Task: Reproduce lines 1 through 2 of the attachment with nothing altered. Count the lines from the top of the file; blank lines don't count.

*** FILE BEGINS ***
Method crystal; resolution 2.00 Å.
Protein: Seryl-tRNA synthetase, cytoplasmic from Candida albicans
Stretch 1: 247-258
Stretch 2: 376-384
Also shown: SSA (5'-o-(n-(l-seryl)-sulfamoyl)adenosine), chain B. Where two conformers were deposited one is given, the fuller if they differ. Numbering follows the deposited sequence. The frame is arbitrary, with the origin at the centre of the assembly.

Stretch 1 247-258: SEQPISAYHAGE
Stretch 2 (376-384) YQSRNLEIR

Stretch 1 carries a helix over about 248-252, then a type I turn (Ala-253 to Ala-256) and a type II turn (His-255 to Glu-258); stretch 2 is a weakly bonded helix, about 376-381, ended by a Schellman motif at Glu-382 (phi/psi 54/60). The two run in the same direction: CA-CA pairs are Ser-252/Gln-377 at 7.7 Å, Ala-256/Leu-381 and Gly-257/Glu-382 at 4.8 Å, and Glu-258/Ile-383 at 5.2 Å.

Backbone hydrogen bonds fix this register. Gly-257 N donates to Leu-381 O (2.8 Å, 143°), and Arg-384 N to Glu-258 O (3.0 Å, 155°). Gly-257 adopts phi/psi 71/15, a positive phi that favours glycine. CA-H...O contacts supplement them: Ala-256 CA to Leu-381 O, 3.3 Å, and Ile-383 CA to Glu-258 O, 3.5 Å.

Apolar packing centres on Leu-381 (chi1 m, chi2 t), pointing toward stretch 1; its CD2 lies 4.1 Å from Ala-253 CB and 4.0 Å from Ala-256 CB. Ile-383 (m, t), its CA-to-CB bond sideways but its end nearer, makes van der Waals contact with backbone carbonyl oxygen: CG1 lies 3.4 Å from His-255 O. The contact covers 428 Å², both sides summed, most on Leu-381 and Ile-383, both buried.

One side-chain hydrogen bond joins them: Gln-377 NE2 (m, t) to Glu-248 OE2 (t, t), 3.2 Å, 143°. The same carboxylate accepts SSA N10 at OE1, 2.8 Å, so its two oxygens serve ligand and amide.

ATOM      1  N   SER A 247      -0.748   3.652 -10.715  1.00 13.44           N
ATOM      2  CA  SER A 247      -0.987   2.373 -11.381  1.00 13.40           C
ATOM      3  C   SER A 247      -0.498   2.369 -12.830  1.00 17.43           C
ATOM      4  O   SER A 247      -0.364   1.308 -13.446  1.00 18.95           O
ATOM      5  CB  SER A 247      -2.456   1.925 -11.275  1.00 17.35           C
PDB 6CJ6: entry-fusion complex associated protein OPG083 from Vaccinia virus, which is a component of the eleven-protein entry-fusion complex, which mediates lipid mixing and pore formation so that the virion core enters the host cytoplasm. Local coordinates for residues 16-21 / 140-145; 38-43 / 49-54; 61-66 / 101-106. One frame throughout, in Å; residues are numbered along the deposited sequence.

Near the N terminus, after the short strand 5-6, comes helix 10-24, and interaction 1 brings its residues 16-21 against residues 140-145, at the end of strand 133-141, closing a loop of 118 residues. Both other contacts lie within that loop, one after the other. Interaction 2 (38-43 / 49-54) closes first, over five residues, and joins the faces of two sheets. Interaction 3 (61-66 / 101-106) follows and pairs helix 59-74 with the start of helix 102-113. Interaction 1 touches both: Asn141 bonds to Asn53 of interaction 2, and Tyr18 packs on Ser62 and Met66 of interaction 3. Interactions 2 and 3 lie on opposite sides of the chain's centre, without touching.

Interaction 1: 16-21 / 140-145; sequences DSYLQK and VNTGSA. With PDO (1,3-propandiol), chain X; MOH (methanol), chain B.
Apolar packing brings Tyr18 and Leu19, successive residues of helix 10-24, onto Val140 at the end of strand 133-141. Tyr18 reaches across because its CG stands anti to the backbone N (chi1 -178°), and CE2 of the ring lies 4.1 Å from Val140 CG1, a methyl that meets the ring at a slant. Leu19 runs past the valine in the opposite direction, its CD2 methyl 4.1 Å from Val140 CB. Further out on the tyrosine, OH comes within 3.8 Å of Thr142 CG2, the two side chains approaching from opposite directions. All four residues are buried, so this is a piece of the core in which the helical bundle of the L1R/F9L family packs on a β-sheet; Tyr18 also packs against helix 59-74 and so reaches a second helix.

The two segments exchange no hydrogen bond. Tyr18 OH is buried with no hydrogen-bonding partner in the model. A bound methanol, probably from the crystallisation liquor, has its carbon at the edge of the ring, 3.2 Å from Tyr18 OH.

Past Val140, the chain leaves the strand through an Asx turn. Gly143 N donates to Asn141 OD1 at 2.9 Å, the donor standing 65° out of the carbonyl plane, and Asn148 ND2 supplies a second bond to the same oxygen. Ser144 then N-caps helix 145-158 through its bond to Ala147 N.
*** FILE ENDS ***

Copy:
Method crystal; resolution 2.00 Å.
Protein: Seryl-tRNA synthetase, cytoplasmic from Candida albicans